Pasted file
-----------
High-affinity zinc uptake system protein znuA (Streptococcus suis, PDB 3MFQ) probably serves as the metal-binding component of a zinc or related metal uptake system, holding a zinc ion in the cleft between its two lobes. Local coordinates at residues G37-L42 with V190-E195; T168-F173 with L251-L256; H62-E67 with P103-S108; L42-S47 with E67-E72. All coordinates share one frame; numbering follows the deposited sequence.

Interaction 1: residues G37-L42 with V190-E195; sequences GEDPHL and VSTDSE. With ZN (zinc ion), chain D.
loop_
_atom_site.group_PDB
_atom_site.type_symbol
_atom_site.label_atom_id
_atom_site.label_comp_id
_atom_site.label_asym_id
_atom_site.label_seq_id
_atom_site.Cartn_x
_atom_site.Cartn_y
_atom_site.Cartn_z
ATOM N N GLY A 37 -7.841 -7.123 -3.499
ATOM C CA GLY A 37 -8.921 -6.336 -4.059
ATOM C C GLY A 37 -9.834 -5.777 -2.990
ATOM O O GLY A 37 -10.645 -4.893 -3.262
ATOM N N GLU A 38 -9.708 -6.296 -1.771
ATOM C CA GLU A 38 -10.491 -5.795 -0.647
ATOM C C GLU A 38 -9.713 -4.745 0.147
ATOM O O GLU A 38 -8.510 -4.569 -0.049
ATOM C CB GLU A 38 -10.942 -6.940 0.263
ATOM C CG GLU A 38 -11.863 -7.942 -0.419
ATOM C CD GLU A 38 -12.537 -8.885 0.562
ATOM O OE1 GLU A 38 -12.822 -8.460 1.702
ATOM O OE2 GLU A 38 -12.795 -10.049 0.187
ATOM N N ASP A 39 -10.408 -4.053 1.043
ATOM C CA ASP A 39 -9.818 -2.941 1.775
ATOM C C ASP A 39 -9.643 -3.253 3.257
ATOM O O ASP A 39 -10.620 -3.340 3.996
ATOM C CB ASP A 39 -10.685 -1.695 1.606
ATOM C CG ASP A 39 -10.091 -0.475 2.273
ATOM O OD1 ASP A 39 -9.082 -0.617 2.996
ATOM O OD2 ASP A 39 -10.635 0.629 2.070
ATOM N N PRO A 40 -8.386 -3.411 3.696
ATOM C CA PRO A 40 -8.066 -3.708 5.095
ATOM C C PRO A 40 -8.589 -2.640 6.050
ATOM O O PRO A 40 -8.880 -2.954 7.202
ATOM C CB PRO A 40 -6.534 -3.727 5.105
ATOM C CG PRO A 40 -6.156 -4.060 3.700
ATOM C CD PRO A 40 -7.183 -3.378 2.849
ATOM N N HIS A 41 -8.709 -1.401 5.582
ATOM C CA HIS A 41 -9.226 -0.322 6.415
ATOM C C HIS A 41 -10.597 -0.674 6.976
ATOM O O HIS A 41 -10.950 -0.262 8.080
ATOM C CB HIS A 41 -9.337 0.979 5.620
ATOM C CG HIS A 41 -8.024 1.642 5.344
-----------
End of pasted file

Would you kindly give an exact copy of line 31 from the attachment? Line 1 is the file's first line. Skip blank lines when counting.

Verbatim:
ATOM C CG ASP A 39 -10.091 -0.475 2.273